Peter Serko has ingeniously weaved his great-great-grandmother’s own story. This book perfectly blends personal history and fiction that will keep you hooked from start to finish. Through meticulous research and attention to historical detail, Serko has brought Hattie’s world to life, making the reader feel like they are alongside her. This book is a must-read for anyone who loves a good story of ambition, rebellion, and the power of perseverance.

Reviewed by Suzie Housley for MBR

The Prairies Book Review

A riveting, uplifting coming-of-age historical tale…

Pain, memories, and the difficulty of letting go permeate Serko’s heartening story about family, friendship, and finding self. At 14, Harriett “Hattie” Alanson Howell has experienced major loss—her closest sibling died, and her father, Hannibal, was killed in the Civil War shortly before she was born. Struggling with mental health issues, Hattie looks for answers on her own and begins to correspond with her Uncle Byron, her father’s brother and the only war survivor in the family. Inspired by the author’s family history (Hattie was his great-great-grandmother and Hannibal was his great-great-great-grandfather) and told in accessible, breezy prose, this novel explores Hattie’s day-to-day struggles as she tries to fit in an unfamiliar surrounding while working on her artistic talent. The characterization is strong throughout as Hattie demonstrates growth. She proves to be a resilient and inspiring main character, and the ingenuity she displays in overcoming obstacles is compelling. At the same time, her struggles with the debilitating depression, a curse that runs in the family, ring entirely true, as does her inability to let go of her desire to unravel the questions surrounding her father’s death. The secondary characters are well defined. Historical details about the war and the post-Civil War era add layers to the well-developed setting. There are plenty of kid-friendly resources here, along with historical photographs and personality-laden illustrations, all combining in a deeply compelling read. A gripping story about family, war, mourning, resilience, and self-discovery told with heart; a must-read.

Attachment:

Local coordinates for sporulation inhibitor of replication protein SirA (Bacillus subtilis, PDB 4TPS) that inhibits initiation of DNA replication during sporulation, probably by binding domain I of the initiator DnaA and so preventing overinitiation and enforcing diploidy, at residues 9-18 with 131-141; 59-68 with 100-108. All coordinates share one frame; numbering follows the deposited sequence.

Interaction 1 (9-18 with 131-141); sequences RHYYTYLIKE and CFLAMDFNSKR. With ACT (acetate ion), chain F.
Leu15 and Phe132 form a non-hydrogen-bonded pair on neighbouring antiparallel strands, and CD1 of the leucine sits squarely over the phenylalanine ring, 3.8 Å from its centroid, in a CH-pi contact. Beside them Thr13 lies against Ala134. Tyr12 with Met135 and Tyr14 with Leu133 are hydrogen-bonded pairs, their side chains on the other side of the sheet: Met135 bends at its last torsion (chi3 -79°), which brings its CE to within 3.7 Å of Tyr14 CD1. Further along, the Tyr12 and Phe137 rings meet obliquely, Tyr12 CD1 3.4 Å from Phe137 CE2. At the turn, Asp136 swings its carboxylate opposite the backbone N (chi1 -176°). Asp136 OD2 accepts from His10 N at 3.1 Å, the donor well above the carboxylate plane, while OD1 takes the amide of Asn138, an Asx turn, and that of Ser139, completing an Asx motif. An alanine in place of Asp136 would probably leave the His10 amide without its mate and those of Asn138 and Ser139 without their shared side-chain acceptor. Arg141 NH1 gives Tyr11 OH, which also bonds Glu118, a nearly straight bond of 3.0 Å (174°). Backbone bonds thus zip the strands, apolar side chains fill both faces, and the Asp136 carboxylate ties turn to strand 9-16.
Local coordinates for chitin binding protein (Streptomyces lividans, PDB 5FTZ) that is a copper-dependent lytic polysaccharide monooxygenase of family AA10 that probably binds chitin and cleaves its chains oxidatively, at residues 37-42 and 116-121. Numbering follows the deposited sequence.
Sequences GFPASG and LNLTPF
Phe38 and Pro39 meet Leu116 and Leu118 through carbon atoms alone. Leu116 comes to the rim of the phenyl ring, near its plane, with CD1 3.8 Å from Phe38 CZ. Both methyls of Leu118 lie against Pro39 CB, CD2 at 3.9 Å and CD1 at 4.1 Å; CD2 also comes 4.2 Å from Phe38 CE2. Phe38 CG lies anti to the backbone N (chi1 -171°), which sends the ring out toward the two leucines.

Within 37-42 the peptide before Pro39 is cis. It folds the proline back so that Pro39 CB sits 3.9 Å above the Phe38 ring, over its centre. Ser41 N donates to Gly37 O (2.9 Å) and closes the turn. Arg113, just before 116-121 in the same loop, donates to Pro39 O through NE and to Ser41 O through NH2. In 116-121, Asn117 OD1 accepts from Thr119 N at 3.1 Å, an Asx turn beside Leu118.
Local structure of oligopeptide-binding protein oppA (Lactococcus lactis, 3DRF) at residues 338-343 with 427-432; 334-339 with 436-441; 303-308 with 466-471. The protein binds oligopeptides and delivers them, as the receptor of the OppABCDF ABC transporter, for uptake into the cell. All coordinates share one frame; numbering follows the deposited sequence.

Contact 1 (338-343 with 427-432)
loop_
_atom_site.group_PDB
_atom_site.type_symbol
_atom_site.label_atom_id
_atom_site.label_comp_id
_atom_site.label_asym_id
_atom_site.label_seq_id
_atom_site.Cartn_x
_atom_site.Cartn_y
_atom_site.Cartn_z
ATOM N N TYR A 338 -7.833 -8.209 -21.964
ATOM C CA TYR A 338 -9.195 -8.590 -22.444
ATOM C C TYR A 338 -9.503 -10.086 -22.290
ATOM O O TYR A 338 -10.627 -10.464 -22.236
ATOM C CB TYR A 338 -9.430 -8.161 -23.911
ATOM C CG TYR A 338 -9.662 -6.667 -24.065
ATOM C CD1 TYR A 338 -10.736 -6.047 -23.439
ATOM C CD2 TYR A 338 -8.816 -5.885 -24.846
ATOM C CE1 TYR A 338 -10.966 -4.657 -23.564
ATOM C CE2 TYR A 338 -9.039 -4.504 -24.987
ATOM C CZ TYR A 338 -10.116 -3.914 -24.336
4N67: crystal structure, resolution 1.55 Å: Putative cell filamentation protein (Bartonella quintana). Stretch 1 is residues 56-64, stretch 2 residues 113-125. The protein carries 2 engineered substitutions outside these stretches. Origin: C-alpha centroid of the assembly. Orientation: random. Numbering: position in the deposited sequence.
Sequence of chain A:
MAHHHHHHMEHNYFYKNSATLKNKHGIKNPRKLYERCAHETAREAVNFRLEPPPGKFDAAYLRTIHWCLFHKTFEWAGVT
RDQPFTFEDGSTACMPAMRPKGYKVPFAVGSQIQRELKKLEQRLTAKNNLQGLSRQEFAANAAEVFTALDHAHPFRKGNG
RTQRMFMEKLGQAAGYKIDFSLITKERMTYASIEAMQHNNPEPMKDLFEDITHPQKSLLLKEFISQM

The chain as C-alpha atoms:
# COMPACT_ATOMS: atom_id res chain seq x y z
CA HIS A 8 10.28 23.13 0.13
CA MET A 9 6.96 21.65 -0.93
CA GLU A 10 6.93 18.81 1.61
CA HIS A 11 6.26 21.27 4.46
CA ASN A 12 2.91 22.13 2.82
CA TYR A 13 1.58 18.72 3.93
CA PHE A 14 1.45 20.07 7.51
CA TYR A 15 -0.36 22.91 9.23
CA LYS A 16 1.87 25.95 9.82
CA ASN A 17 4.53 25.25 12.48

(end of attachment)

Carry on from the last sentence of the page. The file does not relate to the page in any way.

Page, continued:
View on the Prairies Book Review website

Puget Sound Council for the Review of Children’s and Young Adult Literature

A great addition to middle and high school library collections and classrooms…

Drawn from family archival materials and solid historical research, Hattie’s War brings the author’s great-great-grandmother’s coming-of-age discovery of her father’s role in the Civil War to life for MG and YA readers. Illustrated with dozens of primary source materials, author Peter Serko created an engaging entry into this significant chapter in American history. A 3.5 minute book trailer and author website invites readers to dive deeper into the story and to consider ways of researching their own family stories. A great addition to middle and high school library collections and classrooms sits securely alongside other outstanding historical fiction of the period like Gary Paulsen’s “Soldier’s Heart,” Paul Fleischman’s “Bull Run,” and Joseph Bruchac’s “March Towards Thunder.” A notable, self-published first book by a versatile educator, filmmaker and self-described “late bloomer.” –
Craig Seasholes (retired librarian and inspired)

Rating: Superior in style, liveliness, integrity and format.
Grade level :All ages
Date of Review: January 30, 2024
Reviewer: Seasholes, Craig L